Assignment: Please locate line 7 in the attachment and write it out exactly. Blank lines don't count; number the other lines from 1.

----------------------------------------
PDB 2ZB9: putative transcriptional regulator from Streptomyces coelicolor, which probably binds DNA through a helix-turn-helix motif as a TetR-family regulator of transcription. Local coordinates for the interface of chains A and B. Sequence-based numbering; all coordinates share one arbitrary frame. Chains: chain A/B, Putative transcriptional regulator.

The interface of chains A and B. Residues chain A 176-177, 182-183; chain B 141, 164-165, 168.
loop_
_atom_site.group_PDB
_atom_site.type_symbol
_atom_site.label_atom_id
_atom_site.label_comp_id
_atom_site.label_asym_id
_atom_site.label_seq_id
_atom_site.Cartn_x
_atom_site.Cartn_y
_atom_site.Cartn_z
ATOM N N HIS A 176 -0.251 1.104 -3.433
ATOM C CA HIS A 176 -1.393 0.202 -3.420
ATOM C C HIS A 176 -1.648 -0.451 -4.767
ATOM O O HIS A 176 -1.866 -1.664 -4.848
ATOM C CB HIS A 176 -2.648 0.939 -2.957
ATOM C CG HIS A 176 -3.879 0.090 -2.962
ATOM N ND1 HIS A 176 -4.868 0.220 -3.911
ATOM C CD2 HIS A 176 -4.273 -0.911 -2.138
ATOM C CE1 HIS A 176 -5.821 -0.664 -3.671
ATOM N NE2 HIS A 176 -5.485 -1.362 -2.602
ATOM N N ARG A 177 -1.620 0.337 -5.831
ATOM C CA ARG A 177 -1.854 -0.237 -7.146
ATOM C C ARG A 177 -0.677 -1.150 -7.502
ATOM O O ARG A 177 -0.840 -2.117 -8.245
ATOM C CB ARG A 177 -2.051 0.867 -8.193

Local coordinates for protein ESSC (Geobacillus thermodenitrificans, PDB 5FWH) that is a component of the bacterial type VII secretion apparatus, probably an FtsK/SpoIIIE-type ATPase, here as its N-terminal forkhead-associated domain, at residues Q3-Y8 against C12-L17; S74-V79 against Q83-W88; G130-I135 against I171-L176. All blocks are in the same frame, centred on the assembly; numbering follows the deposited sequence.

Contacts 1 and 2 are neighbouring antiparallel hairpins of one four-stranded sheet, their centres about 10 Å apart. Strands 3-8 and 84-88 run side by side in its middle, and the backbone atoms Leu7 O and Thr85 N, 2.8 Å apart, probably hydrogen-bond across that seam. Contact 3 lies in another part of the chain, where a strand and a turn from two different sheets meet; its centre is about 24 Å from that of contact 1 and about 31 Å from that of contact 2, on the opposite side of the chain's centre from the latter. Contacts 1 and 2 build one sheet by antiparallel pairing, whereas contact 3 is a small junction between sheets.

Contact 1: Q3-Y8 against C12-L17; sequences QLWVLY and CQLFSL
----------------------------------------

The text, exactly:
_atom_site.label_comp_id